Tobacco smoking and alcohol consumption as risk factors for thymoma: A European case-control study

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DOI

  • Mikael Eriksson, Lunds Universitet
  • ,
  • Linda Kaerlev, Research Unit of Clinical Epidemiology, Syddansk Universitet, Centre for Clinical Epidemiology, Odense Universitetshospital
  • ,
  • Preben Johansen, Institute of Pathology
  • ,
  • Noemia Afonso, Portuguese Oncology Institute of Porto
  • ,
  • Wolfgang Ahrens, Leibniz Institute for Prevention Research and Epidemiology
  • ,
  • Altamiro Costa-Pereira, Universidade do Porto
  • ,
  • Pascal Guénel, University Paris-South, Université Paris-Sud 11
  • ,
  • Karl Heinz Jöckel, University Clinics Essen
  • ,
  • Agustin Llopis Gonzalez, Universitat Politècnica de València, Consortium for Biomedical Research in Epidemiology and Public Health (CIBER Epidemiología y Salud Pública-CIBERESP)
  • ,
  • Franco Merletti, Università degli Studi di Torino
  • ,
  • Maria Morales Suárez-Varela, Universitat Politècnica de València, Consortium for Biomedical Research in Epidemiology and Public Health (CIBER Epidemiología y Salud Pública-CIBERESP)
  • ,
  • Brigitte Trétarre, Registre des Tumeurs de l´Hérault
  • ,
  • Gun Wingren, Linköping University
  • ,
  • Lorenzo Richiardi, Università degli Studi di Padova
  • ,
  • Svend Sabroe

Purpose: Hardly anything is known about the aetiology of thymoma. This paper presents data regarding tobacco smoking and alcohol consumption in relation to thymoma from the first case-control study performed on this rare tumour. Methods: A European multi-centre case-control study including incident cases aged 35–69 years with thymoma between 1995 and 1997, was conducted in seven countries. A set of controls, used in seven parallel case-control studies by the same research group was used, including population-based controls from five countries and hospital controls with colon cancer from two countries. Altogether 103 cases, accepted by a reference pathologist, 712 colon cancer controls, and 2071 population controls were interviewed. Results: Tobacco smoking was moderately related with thymoma (OR 1.4, 95% CI 0.9–2.2), and a tendency to dose-response was shown (p = 0.04), with an increased risk for heavy smokers defined as ≥41 pack-years (OR 2.1, 95% CI 1.1–3.9). A high consumption of spirits defined as ≥25 g of alcohol per day was associated with an increased risk of thymoma (OR 2.4, 95% CI 1.1–5.4), whereas no association was found with beer or wine. Conclusions: Tobacco smoking and a high intake of spirits were indicated as risk factors for thymoma.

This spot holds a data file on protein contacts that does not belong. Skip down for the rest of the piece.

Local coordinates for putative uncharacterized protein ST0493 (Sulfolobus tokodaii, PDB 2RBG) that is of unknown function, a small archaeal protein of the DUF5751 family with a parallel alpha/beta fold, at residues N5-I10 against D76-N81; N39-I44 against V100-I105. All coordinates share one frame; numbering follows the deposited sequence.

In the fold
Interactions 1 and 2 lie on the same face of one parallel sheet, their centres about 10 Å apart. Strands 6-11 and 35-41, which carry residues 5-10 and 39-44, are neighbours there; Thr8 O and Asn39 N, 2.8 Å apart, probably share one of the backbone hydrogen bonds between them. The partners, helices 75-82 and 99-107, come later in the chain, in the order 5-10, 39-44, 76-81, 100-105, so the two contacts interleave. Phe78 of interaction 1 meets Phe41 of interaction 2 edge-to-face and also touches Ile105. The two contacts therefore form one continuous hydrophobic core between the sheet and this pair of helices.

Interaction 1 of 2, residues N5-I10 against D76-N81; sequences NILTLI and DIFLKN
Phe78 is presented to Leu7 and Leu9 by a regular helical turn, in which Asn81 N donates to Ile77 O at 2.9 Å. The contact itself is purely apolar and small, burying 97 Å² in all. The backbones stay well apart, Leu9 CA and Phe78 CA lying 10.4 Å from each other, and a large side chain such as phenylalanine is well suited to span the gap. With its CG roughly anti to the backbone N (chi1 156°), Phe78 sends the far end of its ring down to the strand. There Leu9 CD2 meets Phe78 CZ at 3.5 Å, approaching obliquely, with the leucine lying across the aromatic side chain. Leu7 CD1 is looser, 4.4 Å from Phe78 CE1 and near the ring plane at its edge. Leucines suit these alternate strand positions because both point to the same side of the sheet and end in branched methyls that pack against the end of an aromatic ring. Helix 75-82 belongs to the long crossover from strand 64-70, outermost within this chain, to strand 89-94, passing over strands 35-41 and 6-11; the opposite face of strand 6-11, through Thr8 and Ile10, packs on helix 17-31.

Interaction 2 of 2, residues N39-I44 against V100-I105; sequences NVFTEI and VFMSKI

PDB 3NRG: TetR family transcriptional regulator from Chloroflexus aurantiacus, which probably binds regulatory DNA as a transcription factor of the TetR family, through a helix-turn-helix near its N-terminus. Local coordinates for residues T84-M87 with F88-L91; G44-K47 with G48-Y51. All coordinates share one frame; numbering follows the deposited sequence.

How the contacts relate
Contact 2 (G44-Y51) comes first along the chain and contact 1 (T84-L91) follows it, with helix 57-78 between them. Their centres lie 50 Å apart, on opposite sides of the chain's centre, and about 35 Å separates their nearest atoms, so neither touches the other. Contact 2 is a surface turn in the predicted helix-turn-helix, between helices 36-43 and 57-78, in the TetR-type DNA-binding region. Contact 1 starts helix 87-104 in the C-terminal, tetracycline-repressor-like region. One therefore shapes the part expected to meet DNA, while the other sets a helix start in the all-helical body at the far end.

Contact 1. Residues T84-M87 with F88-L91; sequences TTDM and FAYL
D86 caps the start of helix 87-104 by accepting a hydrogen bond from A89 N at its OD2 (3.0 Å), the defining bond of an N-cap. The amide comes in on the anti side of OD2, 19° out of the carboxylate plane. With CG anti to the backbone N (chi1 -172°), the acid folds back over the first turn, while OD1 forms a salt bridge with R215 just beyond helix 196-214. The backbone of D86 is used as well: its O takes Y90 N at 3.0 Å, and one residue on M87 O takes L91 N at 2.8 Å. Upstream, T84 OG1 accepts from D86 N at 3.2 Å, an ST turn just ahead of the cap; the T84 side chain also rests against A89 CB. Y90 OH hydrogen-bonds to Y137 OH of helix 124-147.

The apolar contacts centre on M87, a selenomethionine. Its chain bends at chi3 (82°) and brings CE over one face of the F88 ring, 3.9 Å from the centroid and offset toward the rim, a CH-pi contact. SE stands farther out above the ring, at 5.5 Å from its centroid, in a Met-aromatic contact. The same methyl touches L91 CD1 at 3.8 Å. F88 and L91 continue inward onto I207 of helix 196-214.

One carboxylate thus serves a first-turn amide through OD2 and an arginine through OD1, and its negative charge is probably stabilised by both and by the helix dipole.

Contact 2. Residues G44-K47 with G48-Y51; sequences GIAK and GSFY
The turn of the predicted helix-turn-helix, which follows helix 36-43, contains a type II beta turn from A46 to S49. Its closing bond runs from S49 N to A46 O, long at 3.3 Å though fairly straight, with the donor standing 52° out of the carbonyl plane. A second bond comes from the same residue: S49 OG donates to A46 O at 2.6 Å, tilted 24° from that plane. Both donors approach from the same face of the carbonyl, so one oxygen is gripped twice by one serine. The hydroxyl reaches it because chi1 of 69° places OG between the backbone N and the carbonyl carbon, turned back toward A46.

OriginalsprogEngelsk
TidsskriftCancer epidemiology
Vol/bind61
Sider (fra-til)133-138
Antal sider6
ISSN1877-7821
DOI
StatusUdgivet - 2019

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